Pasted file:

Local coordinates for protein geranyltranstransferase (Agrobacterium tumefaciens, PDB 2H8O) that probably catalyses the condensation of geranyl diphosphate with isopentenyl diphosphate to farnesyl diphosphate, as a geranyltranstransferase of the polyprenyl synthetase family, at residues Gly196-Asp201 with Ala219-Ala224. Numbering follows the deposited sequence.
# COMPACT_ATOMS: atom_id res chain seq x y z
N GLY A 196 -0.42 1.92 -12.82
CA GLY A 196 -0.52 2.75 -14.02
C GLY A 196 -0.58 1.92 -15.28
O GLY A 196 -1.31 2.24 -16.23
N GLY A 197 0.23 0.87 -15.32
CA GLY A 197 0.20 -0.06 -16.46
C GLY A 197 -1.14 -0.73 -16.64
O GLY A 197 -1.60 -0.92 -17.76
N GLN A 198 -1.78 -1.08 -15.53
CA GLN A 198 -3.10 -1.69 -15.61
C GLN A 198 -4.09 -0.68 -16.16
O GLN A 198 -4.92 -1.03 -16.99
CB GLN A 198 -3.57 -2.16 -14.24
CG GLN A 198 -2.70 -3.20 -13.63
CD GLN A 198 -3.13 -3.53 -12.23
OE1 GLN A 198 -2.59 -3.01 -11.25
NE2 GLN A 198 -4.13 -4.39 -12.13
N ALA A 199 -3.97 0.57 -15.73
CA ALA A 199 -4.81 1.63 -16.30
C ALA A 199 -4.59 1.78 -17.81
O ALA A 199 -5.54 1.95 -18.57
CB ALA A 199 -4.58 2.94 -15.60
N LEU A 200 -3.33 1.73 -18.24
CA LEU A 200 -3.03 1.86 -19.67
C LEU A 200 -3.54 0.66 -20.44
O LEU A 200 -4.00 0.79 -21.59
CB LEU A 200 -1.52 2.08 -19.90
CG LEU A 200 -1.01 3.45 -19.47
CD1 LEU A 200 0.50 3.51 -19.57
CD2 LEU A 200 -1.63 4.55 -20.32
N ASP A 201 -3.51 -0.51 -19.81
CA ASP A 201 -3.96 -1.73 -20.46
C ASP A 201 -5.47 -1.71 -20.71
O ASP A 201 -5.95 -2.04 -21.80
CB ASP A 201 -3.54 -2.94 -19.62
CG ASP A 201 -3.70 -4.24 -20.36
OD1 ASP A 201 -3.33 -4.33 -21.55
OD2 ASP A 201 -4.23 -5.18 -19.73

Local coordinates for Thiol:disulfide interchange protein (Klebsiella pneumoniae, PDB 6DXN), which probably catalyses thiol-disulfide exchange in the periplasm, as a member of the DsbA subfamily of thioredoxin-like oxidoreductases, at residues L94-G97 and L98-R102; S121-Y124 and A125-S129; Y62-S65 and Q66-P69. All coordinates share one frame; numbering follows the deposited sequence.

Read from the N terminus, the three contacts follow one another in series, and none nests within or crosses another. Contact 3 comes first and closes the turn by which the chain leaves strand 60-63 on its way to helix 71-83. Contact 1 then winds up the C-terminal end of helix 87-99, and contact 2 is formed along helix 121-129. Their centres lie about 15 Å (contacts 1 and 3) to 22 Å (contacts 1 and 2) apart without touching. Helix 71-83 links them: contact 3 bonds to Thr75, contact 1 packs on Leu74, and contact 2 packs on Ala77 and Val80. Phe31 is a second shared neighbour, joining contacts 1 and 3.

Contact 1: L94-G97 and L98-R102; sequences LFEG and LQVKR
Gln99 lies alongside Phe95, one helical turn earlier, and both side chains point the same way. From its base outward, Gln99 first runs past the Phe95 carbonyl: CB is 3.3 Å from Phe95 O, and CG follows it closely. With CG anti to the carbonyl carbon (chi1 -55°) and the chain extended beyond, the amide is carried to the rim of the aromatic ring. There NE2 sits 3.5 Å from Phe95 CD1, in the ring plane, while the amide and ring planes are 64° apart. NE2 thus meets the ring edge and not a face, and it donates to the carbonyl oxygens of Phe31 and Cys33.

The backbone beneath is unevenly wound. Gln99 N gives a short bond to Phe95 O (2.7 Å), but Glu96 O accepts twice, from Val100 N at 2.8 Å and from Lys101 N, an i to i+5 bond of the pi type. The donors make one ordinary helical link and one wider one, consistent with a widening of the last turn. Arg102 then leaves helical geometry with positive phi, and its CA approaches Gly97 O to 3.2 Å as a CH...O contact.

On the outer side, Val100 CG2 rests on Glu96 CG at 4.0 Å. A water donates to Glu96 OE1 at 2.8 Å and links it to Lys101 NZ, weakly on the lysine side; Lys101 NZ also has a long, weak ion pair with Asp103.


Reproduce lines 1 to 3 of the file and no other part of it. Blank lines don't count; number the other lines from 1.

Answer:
Local coordinates for protein geranyltranstransferase (Agrobacterium tumefaciens, PDB 2H8O) that probably catalyses the condensation of geranyl diphosphate with isopentenyl diphosphate to farnesyl diphosphate, as a geranyltranstransferase of the polyprenyl synthetase family, at residues Gly196-Asp201 with Ala219-Ala224. Numbering follows the deposited sequence.
# COMPACT_ATOMS: atom_id res chain seq x y z
N GLY A 196 -0.42 1.92 -12.82